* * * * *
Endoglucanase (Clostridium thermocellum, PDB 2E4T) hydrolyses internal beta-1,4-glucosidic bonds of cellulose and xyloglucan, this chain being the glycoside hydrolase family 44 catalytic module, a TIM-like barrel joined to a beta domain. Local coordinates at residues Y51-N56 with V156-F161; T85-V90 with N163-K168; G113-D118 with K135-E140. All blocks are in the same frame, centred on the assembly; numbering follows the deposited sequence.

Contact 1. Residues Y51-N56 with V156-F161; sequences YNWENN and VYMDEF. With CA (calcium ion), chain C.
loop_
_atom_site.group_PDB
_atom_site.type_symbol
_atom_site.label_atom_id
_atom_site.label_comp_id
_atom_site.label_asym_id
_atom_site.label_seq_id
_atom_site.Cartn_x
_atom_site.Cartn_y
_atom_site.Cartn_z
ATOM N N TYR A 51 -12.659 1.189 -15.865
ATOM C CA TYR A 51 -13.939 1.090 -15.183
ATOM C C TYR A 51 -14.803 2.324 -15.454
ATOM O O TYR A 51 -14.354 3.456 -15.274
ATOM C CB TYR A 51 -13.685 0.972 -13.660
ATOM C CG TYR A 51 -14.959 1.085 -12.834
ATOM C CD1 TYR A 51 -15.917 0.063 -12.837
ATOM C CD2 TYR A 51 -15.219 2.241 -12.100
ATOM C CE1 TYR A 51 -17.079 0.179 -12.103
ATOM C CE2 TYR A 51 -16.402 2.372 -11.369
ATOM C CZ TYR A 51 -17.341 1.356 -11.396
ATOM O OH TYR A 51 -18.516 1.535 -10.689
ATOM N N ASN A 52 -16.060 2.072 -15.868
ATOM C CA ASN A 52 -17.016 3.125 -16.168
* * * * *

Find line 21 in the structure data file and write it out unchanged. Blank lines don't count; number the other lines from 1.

ATOM C CE1 TYR A 51 -17.079 0.179 -12.103